members of the bar. 

So equipped, the St. Louis Law School was 
inaugurated in the larye hall of the old Poly- 
technic Institute, on the southwest corner of 



L966 



ST. LOUIS LAW SCHOOL. 



Seventh and Chestnut Streets, on the 16th day 
of i Ictober, 1867. Chancellor Chauvenet pre- 
sided, and Judge Samuel Treat delivered the 
address. The first lecture was given on the 
fourth lli inr 1 if the same building one day later. 
About 1N71 the school was removed to the 
buildings of the Washington University 
proper, on Seventeenth and Washington Ave- 
nue, to continue there until 1880, when its 
present site. No. 1417 Locust Street (the old 
Mar) Institute building) was permanently 
dedicated to the purposes of the Law School 
h\ the university trustees. 

During these years the advisory board has, 
■ if course, undergone great changes. Made 
11]). as it was, of the most prominent men con- 
nected with the administration of justice in 
this circuit, room had sunn to be made for 
younger and growing forces of equal distinc- 
tion. While no judicial position, however 
exalted, was ever urged by its occupant as 
an excuse from service on the board, it is 
equally true that there was never a time when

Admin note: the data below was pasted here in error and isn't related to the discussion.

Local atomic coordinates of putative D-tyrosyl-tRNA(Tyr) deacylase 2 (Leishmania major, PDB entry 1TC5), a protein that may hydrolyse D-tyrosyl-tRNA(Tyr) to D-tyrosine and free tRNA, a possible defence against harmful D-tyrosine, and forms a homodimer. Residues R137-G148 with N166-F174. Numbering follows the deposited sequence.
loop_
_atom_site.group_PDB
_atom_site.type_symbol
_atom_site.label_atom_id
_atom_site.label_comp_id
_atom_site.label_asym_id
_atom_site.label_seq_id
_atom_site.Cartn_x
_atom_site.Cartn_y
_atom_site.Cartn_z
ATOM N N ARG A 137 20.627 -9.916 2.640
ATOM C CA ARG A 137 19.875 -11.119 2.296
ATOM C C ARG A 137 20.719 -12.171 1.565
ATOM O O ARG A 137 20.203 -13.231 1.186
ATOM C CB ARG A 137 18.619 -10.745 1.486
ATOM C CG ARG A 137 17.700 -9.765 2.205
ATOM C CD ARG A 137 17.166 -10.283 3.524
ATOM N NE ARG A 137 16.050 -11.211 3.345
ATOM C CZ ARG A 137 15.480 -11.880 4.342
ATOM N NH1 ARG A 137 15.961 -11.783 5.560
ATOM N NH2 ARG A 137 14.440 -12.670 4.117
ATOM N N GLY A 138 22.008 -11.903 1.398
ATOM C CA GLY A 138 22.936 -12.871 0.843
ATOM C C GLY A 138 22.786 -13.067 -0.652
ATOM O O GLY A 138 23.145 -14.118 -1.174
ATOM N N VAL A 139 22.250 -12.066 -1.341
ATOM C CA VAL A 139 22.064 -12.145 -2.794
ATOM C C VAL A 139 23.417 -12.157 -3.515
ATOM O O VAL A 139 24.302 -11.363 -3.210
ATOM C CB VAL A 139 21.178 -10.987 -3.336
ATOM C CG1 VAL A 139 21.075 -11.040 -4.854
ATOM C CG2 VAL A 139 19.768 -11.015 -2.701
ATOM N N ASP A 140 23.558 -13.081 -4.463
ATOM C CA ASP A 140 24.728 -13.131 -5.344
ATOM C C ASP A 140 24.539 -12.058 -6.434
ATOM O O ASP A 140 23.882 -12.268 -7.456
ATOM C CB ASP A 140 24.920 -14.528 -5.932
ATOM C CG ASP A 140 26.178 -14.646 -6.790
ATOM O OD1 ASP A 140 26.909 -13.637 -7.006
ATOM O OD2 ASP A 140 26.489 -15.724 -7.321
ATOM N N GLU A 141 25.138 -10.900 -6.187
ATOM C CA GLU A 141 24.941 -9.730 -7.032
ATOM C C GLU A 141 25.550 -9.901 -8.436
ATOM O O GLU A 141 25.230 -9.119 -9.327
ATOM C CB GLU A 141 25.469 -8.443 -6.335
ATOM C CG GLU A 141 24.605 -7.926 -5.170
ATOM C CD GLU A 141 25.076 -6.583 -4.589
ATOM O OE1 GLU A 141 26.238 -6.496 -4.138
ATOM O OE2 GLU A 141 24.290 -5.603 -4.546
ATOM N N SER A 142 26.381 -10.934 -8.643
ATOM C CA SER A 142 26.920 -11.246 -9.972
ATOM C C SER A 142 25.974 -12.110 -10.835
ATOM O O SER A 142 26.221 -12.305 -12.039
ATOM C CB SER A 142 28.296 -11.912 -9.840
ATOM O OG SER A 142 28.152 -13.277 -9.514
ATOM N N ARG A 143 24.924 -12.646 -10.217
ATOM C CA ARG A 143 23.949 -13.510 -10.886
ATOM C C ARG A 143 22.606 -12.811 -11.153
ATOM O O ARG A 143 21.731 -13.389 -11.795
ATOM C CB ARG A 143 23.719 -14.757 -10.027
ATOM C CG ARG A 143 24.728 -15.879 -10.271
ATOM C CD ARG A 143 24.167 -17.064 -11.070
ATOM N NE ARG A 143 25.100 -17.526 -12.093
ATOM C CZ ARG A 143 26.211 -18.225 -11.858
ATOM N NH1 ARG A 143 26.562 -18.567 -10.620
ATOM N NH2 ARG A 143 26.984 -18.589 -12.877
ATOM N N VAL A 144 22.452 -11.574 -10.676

the mere fact of official prominence or pro- 
fessii >nal success was accepted as a conclusive 
test for membership. As a result, the standard 
was not permitted to deteriorate. Those who 
were added since the organization of the first 
advisory board, and who are no longer mem- 
bers, are the following: Roderick E. Rom- 
bauer, James R. Lackland, John F. Dillon 
John D. S. Dryden. Ephraim B. Ewing, James 
K. Knight. James J. Lindley, Horatio M. 
Jones, G. A. Finkelnburg, John Wickham, 
Trusten 1'olk, George W. Cline. E. A. Lewis. 
Amos M. Thayer, C. S. Hayden, John D. 
Pope, George W. McCrary. Erancis P. Blair, 
Frederick X. Judson, Noah M. Givan, Fred A. 
Wislizenus, Edward S. Robert, and Charles 
Sumner Taussig. 

At the present time ( [898) the board is made 
up as follows: David J. Brewer, justice of 
United States Supreme Court : Samuel Treat. 
LL. D.. United States district judge (retired) ; 
Shepard Barclay, justice of the Supreme 
Court of Missouri; Warwick- Hough, late 
justice of the Supreme Court of Missouri: 
Seymour D. Thompson, late judge of St. Louis 
Court of Appeals: William II. Biggs, judge of